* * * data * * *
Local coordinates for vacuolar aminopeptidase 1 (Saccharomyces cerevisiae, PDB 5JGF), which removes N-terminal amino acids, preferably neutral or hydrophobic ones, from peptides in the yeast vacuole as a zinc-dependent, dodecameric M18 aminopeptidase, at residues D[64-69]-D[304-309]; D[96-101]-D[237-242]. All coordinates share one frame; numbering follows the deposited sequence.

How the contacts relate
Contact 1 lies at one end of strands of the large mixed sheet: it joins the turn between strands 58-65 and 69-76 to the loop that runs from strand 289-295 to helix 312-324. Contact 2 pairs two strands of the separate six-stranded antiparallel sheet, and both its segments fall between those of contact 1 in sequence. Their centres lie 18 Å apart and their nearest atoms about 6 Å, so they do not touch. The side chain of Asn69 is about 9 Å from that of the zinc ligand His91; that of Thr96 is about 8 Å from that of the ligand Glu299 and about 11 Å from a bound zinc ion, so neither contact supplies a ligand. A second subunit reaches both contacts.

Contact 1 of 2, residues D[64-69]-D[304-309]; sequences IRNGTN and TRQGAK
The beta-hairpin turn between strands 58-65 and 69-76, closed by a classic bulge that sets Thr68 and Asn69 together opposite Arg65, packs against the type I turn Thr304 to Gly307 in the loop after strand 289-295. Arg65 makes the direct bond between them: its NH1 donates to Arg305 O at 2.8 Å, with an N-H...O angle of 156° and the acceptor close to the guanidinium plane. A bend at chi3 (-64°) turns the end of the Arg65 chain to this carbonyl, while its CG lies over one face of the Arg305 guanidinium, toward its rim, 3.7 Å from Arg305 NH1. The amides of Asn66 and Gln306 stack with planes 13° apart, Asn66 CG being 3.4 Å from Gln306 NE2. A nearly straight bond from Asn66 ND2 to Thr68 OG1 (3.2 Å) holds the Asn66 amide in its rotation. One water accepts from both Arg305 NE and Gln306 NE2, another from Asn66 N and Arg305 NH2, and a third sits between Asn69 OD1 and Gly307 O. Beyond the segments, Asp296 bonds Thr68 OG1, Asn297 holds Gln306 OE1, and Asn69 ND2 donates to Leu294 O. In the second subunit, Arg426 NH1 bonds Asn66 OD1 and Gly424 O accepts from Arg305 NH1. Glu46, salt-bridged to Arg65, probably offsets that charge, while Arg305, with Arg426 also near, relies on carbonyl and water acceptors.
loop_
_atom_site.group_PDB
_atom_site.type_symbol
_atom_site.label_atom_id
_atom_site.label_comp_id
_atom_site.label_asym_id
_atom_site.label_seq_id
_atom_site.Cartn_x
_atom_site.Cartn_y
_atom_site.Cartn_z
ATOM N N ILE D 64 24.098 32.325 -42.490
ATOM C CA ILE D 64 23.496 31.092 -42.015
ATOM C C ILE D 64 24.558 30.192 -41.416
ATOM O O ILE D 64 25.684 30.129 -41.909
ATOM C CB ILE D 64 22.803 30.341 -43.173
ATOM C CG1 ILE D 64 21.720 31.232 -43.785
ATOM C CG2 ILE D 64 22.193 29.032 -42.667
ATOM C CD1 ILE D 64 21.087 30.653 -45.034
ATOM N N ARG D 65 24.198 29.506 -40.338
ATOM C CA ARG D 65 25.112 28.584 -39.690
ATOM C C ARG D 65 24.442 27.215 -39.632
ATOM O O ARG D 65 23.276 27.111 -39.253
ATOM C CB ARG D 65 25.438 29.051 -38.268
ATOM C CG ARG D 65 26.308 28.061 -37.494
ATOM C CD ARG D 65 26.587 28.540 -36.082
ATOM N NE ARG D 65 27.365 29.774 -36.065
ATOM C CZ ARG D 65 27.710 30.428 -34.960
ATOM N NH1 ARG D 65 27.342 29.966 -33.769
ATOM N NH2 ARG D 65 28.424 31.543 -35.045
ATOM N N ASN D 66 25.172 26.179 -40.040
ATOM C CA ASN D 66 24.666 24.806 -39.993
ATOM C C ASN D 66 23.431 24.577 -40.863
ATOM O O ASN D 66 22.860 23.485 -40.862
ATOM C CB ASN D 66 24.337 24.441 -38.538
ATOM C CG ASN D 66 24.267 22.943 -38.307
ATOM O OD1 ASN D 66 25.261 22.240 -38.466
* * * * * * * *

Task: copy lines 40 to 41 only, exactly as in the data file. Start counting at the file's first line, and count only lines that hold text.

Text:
ATOM C CG ASN D 66 24.267 22.943 -38.307
ATOM O OD1 ASN D 66 25.261 22.240 -38.466